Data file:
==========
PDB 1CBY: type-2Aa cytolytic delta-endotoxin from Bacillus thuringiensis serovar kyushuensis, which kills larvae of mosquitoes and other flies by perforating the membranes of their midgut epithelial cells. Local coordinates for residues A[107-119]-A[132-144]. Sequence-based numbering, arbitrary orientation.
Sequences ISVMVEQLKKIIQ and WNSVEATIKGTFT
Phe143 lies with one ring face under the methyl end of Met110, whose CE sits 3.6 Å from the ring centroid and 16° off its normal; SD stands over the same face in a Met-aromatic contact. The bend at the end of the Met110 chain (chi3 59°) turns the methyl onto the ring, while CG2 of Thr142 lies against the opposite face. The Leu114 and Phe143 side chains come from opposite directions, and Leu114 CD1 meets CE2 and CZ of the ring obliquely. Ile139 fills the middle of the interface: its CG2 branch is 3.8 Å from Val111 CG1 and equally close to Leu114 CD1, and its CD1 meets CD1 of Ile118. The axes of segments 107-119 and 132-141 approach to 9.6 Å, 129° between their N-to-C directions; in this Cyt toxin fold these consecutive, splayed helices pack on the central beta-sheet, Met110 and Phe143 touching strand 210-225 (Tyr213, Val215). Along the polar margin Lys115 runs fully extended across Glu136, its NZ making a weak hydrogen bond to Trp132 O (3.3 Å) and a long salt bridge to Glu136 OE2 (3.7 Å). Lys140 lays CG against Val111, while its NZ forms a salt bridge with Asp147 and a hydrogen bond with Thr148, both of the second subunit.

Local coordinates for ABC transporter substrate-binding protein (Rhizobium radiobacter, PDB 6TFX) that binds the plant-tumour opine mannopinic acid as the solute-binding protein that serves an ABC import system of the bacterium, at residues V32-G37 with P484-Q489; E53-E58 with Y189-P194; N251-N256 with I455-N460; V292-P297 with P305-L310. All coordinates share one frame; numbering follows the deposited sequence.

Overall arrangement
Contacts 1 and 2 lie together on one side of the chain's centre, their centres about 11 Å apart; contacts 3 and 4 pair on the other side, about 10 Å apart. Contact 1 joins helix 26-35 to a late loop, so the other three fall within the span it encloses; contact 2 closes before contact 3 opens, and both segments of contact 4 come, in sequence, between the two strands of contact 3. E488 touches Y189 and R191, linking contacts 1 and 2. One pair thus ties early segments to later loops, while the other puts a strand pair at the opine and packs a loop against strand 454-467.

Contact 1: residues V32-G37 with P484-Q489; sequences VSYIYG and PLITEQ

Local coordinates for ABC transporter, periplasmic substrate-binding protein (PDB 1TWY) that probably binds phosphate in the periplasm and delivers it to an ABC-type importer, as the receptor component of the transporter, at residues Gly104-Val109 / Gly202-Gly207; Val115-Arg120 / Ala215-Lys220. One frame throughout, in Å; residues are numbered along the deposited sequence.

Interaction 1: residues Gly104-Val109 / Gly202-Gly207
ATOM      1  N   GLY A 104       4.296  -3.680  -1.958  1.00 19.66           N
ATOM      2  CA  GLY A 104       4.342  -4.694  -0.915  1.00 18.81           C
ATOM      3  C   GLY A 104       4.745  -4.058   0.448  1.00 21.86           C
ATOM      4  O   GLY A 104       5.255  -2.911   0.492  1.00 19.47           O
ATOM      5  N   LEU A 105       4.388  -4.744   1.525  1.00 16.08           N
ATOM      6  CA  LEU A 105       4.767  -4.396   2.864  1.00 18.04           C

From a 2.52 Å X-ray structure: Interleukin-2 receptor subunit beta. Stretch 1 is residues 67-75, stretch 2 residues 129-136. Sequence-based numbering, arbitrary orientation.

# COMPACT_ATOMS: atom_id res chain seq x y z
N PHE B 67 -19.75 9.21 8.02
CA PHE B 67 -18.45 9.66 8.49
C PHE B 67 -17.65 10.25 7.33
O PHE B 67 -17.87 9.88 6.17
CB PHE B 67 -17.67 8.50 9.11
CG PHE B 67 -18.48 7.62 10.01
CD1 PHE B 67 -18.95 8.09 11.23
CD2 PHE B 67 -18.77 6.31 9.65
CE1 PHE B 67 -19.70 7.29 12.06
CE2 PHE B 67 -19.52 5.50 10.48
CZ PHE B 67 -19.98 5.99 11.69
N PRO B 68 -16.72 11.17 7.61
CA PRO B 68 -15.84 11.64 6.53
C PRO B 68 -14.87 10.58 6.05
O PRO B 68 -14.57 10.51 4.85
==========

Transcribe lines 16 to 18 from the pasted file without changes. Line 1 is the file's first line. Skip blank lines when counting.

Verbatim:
From a 2.52 Å X-ray structure: Interleukin-2 receptor subunit beta. Stretch 1 is residues 67-75, stretch 2 residues 129-136. Sequence-based numbering, arbitrary orientation.

# COMPACT_ATOMS: atom_id res chain seq x y z
N PHE B 67 -19.75 9.21 8.02